Both our hope in God and our faithfulness to him are easy to misunderstand. The promises we have ‘hope in’ and the God to whom we are faithful, are longer term prospects than anything else in our lives. What we put our hope in outlasts us in our mortality. Such hope and faith in God go beyond the more human hope and faith we place in our spouses, partners, or close friends.

All these people were still living by faith when they died. They did not receive the things promised; they only saw them and welcomed them from a distance, admitting that they were foreigners and strangers on earth.
Hebrews 11:13, NIV

In the world’s eyes this sounds like those of faith, hope, and trust have been deceived. What is the point of a life of hope in which what is promised is not to be found? Why would anyone be faithful for a lifetime, only to die without receiving what is hoped for?

But such is the life of faith—at least to some extent. The life of faith in Christ is about something bigger than us—this is the ultimate in counterculture. We are called to a faithfulness in a God who is even more faithful to us. We know the truth of his faithfulness in the beautiful gift of Jesus Christ:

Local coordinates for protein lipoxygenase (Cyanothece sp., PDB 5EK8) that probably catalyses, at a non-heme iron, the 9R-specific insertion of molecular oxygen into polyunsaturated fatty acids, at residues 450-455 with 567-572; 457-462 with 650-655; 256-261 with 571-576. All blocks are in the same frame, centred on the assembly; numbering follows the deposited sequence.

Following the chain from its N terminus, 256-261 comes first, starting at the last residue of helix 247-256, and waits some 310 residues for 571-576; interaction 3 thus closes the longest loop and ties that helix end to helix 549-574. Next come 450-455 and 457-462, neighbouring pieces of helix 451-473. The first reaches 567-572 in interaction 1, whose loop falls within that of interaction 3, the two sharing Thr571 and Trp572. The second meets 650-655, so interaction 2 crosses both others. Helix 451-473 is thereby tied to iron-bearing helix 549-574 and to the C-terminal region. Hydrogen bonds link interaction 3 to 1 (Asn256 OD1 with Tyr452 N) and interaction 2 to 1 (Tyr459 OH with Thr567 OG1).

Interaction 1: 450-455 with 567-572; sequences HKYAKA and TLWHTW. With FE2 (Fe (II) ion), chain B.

But God demonstrates his own love for us in this: while we were still sinners, Christ died for us.

Romans 5:8

The guarantee, or taste, of the fruit of faithfulness is known here and now but the fullness of that fruit is yet to come in the inheritance of God’s Kingdom in the age to come. We are like the heroes of faith in Hebrews 11:

they only saw them and welcomed them from a distance, admitting that they were foreigners and strangers on earth.

And yet we also have more than ‘the ancients’—we have knowledge of Christ and we are in Christ by the power and grace of the Spirit of God. What we await in patient faithfulness comes after death, or the return of Christ. In this life of faith and hope, we are strangers on earth. What a challenge and what a remarkable call.

How can we be distinctive—salt and light—rather than just peculiar?

We of course share the same promises as the heroes of faith: